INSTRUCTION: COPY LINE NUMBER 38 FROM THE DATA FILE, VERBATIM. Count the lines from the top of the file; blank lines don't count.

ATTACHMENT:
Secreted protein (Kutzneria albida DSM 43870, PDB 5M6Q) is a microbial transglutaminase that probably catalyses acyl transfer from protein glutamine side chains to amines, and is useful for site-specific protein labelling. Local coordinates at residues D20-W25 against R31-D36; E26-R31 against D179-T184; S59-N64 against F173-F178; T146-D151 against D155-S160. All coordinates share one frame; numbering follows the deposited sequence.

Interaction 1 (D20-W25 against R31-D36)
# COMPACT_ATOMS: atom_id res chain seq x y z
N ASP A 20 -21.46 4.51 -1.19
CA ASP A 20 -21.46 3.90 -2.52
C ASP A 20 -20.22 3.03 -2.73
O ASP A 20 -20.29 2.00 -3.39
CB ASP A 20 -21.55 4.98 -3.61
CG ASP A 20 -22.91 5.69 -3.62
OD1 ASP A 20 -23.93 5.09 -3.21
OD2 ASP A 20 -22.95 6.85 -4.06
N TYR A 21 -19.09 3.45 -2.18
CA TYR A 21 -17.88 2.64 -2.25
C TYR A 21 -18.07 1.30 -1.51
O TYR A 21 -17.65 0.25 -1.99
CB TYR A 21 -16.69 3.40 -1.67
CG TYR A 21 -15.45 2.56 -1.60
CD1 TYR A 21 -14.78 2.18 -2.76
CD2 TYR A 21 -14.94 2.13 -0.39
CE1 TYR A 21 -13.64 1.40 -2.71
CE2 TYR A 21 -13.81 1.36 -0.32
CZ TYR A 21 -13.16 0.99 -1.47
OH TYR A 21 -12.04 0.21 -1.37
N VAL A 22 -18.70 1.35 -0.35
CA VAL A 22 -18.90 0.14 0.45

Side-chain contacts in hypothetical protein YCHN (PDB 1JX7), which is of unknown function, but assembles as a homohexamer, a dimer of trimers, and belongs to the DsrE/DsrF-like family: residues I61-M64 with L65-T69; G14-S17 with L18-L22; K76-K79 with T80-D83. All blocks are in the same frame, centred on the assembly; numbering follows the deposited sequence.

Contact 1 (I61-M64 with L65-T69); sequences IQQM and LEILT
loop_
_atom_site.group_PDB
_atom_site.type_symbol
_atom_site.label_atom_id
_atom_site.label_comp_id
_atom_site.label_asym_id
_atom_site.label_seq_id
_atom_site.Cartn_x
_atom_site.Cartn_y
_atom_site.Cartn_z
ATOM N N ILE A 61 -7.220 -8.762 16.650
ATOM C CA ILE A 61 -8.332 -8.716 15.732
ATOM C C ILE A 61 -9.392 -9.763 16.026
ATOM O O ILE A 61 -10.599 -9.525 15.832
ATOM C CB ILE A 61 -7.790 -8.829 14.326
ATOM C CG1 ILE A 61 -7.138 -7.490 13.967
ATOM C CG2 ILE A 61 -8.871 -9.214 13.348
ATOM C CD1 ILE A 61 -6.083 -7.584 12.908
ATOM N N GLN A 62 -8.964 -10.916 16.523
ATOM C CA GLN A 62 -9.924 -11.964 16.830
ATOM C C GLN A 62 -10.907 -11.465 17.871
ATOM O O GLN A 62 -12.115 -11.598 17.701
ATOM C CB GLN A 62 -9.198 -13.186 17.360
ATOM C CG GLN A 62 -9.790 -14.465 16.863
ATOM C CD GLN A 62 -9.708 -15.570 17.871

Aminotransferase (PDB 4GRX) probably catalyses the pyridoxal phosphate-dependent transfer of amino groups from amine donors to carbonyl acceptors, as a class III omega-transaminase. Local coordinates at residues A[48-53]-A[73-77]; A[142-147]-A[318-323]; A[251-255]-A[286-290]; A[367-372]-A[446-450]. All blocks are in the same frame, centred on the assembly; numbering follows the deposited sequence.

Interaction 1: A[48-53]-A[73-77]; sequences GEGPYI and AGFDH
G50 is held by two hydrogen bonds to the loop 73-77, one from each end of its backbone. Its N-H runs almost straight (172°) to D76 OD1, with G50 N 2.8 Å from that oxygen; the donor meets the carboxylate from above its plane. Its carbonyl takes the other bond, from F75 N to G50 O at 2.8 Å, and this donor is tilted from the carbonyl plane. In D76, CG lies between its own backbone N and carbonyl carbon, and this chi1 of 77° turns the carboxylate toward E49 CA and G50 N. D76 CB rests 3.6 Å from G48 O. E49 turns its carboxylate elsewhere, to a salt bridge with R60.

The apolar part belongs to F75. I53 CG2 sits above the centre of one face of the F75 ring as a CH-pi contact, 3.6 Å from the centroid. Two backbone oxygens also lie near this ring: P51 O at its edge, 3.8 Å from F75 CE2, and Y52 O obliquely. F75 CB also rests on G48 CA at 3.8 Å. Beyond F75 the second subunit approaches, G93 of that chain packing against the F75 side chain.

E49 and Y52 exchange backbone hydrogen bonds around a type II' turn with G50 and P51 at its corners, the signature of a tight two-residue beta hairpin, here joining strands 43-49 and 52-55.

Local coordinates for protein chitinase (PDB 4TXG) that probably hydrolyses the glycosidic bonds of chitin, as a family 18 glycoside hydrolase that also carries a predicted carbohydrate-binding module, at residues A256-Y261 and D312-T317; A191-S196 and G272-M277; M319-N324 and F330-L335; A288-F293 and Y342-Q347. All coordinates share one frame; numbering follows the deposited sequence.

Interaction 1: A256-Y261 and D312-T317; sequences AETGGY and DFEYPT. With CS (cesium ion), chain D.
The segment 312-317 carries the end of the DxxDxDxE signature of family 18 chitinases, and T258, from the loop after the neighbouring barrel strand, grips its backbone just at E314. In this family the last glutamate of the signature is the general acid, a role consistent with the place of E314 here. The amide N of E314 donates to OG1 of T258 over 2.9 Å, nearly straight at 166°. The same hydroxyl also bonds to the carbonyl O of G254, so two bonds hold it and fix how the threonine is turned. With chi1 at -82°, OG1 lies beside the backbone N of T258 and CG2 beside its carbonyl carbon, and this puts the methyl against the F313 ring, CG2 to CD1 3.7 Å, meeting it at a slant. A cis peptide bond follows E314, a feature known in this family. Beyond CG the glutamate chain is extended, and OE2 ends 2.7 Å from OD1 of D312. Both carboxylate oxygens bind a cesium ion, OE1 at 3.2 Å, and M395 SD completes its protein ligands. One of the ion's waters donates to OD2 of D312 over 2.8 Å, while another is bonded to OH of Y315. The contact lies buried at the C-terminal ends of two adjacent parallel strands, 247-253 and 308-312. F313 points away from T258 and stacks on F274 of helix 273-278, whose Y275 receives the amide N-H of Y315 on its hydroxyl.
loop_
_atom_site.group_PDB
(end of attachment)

ATOM N N ILE A 61 -7.220 -8.762 16.650